TELEVISION / May justice be done, and be seen to be done

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The Independent Culture
MY KNEES jerked reflexively when I first saw the listing for Monday's The O J Simpson Hearing in Radio Times. Not on, surely, using BBC 2, the Corporation's notionally more high-minded channel for an exercise in ambulance- chasing. Time for general tutting then - sober words about turning human tragedy into entertainment for couch potatoes, a prim explanation of the distinction between cable-channels, like Court TV, and a public service network. The only problem was that I wanted to watch it, so much so that I found myself sitting down last week in eager anticipation, glass of wine in hand, having picked up the wrong copy of the Radio Times.

The instinct, my defence counsel will argue, was not entirely corrupt. After all, the Simpson case has provoked the United States to an extraordinary paroxysm of self-inspection. Like other televised trials before it (Willie Smith, the Clarence Thomas hearings, the Menendez brothers), it has provided the occasion for some belated public debate, in this case of issues like domestic violence and the pressures on black American celebrities. You would have to be comatose not to be intrigued. Further arguments emerged from the programme itself.

Detractors of televised trials complain, among other things, that they present justice as a game show - a case that was considerably assisted on this occasion by the presence of 'the Mystery Envelope' - sealed evidence deposited by the defence which the Judge waved around from time to time. What on earth could be inside? Tickets for two to a Caribbean resort or a 30-year stretch in Leavenworth? Would O J open it now or go through to the final round?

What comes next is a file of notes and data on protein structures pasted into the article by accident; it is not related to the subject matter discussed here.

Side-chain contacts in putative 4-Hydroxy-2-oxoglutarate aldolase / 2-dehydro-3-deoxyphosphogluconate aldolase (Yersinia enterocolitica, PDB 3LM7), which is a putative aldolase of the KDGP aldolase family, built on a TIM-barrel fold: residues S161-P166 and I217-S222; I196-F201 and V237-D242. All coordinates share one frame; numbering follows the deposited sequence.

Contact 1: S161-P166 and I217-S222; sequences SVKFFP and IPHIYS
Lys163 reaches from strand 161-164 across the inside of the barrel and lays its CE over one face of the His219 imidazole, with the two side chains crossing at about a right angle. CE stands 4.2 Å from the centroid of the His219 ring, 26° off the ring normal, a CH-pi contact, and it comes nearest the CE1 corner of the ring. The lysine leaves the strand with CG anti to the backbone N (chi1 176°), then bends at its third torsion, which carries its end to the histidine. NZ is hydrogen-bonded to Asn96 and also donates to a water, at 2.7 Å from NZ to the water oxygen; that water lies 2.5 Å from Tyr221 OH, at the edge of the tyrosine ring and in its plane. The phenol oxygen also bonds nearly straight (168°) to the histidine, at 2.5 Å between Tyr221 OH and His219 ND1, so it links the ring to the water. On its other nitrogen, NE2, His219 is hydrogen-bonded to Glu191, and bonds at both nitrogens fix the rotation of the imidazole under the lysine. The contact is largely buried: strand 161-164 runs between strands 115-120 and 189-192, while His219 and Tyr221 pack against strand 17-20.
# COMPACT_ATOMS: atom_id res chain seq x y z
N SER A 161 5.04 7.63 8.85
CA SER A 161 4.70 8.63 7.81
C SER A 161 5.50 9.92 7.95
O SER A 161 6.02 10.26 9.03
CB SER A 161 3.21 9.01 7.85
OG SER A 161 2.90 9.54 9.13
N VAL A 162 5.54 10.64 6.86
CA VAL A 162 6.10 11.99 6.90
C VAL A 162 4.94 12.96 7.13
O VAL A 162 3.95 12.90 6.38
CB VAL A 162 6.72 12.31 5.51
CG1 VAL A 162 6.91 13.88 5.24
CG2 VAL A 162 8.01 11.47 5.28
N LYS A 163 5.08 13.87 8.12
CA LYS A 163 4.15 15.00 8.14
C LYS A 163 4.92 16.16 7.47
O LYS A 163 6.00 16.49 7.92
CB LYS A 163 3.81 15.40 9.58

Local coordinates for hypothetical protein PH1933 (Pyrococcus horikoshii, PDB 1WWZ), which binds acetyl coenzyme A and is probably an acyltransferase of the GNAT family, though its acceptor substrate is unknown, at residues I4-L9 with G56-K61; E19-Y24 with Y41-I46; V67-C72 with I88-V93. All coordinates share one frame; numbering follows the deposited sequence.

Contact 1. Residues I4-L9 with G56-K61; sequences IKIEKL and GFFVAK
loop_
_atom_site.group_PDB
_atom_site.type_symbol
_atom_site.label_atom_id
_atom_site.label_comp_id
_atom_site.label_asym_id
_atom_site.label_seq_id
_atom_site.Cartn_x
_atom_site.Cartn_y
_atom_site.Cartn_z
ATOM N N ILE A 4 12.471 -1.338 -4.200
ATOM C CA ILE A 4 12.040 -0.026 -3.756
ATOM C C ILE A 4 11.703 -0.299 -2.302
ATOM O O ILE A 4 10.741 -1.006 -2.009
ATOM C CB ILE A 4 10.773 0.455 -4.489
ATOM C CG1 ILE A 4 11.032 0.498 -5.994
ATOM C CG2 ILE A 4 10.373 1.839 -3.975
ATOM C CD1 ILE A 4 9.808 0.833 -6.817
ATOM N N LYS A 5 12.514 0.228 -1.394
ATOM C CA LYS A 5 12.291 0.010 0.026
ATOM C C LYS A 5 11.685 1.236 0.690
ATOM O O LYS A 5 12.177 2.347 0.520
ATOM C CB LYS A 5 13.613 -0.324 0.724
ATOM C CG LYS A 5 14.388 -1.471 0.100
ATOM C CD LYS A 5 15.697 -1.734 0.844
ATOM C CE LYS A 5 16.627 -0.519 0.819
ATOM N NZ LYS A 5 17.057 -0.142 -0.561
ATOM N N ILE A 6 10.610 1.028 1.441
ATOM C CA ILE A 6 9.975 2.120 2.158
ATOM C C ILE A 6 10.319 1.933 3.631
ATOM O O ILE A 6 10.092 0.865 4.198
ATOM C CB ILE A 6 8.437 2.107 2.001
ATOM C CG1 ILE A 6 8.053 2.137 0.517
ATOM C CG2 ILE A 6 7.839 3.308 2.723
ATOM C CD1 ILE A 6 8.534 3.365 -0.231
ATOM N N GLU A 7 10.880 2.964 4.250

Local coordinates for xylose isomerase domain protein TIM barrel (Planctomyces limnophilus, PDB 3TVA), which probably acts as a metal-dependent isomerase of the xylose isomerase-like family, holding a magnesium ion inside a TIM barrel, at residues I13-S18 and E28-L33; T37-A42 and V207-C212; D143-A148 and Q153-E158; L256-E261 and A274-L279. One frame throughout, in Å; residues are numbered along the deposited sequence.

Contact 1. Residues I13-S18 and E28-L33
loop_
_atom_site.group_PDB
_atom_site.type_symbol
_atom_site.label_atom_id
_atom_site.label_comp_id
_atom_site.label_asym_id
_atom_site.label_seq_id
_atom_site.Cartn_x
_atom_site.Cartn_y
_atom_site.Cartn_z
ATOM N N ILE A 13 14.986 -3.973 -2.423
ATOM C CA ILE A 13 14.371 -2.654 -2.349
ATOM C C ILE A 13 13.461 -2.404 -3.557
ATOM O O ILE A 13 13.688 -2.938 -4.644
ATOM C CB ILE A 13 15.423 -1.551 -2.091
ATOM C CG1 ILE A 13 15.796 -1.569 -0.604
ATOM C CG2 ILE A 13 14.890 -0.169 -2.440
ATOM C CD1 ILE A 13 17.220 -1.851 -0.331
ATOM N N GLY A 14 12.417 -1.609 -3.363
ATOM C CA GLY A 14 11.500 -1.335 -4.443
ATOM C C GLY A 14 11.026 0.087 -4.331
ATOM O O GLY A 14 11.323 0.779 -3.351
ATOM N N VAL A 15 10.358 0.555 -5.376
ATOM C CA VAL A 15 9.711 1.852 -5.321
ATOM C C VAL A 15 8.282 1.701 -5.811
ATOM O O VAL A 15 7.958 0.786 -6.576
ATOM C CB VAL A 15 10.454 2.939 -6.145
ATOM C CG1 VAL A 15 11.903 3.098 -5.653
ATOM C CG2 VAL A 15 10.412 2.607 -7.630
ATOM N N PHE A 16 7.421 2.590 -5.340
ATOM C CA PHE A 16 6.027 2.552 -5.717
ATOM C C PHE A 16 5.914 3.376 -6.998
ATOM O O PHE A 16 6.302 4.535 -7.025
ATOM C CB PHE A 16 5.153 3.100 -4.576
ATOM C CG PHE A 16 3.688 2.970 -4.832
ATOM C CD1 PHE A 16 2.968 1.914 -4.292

And, in truth, the narrative compulsion of a trial like this can't easily be separated from a good thriller - the drip- feed of revelation, the sense of adversarial combat, the way you seem to glimpse a solution out of the corner of your eye only to find it gone when you stare directly.

But the more you watch the more you are steered away from accepting probability as fact, the more fictional pleasures disappear. The prosecution seemed to have Simpson on the hook with the revelation that 99.57 per cent of the population were ruled out by the blood stains left by the killer at the scene - though not Simpson himself. The defence then pointed out that this meant between 40,000 and 80,000 people in the LA area could also have done it, which left you reflecting soberly on the nature of reasonable doubt.

There are less intellectual satisfactions, of course - the single cameraman made sure that he filmed Simpson as the injuries of the victims were described, rather than the expert witness. What you were offered, implicitly, was an opportunity to exercise your judgement of human nature. Was this the face of a killer confronted with his deeds or an innocent man hearing the horrors of his ex-wife's death? But then a jury would probably have looked in that direction too, and the final defence of such televised hearings is that they diminish the gap between jury and outside observers. Conventional reporting can't do this - the Nine O'Clock News, for example, couldn't hope to do justice to the detailed argument of a murder trial, though you rarely hear calls for it to cease coverage of important trials on those grounds.

This is partly because there is a large element of snobbery in the resistance to trial television - a belief that what the general public is avidly interested in must in some respect be base. Having watched The O J Simpson Hearing, I take a different view - that this is a rare example of utterly compelling television which is actually good for you.